Thursday, May 14, 2015

Seafood and the story of evolution

Do you think that prawns are fish? If you are a fish eater, your Sunday meal may present you with the pleasant package of prawns and King Mackerel (Surmai in Marathi). Before you take the next mouthful, think about these two facts – prawns are not fish at all; and fish are actually closer to human beings that they are to prawns!
The story goes like this – prawns belong to a group of animals called the arthropods. Insects (like bees and ants) and spiders are some other kinds of animals that are also arthropods. Now arthropods is a very large group. In facts, 80% of all animals are arthropods. There are many smaller subgroups in the arthropods. We already know the insects. Then there are the arachnids, or what we call spiders. Do you know the centipedes – the round things with lots of legs? They have a group of their own, called myriapoda. And then there are crustaceans – the group of the prawns.
The crustaceans appeared on earth very early, around 50 crore years ago. There are other kinds of animals that fall in the crustacean subgroup, like crabs and lobsters. Crustaceans have mainly kept to the sea, not really showing much interest in venturing on the land.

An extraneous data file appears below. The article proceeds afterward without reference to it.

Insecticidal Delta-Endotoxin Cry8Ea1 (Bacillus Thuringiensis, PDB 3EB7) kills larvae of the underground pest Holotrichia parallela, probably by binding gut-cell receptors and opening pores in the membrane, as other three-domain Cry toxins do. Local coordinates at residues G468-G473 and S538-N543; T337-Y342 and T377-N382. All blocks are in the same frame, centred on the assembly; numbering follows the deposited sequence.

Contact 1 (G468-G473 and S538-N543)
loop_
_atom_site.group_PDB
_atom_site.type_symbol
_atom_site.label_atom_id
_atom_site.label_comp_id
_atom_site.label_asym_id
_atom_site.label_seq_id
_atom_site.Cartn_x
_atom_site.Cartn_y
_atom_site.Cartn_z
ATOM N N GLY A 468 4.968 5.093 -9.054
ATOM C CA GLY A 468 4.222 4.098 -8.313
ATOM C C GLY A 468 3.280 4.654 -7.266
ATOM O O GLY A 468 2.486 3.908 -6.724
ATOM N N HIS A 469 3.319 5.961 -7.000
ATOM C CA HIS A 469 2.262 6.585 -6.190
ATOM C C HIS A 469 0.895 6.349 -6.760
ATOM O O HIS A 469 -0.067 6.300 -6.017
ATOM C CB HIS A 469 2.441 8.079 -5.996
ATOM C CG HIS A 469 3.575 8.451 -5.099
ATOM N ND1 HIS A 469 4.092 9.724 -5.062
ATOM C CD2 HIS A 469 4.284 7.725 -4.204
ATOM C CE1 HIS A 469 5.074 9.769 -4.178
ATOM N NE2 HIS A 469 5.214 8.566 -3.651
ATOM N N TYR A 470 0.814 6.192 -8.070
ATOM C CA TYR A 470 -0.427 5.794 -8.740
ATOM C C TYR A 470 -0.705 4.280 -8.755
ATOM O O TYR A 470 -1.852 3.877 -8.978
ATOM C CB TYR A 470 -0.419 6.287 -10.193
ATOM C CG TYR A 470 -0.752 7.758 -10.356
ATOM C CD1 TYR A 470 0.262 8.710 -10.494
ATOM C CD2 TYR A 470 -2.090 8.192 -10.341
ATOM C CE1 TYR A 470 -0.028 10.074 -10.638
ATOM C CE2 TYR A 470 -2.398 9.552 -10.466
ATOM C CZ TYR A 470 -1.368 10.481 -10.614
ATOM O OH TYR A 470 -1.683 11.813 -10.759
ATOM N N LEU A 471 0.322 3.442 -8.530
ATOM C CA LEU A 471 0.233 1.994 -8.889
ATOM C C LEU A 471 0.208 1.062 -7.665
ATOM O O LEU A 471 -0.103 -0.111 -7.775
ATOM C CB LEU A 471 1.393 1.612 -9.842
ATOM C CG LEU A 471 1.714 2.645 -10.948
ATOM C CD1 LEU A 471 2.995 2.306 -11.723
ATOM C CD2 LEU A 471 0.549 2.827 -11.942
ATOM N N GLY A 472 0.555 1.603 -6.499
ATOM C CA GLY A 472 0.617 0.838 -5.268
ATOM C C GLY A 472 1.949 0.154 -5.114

Just like arthropods, there is another group called the chordates. It is much smaller, but a lot more important to us, because it’s the group to which we belong to.
The largest subgroup in chordates is vertebrates – animals with a backbone. All other subgroups are either very small or extinct.
After it gets here, the story becomes interesting, because it leads to us. In vertebrates, first come all the fish. Our topic of the day, the King Mackerel, is a member of a very important subgroup of the fishes – the bony fishes. About 99% of all fish belong to this group, almost every fish except the sharks. From the bony fish, it’s just three steps to us humans.
Once you leave out the fishes, most other vertebrates are tetrapods – animals with four limbs. There are only four major kinds of tetrapods – amphibians like the frogs, reptiles like the lizards and snakes, birds like the peacocks and mammals like humans. In fact, the tetrapods actually evolved from a kind of bony fish, an adventurous kind that crawled onto the land.
Can you see the picture now? Prawns the crustaceans broke away from chordates and vertebrates long time ago. But a branch of bony fish like Mackerel actually grew into early tetrapods and mammals- in turn, human beings.
So if prawns could talk, they would call us fish.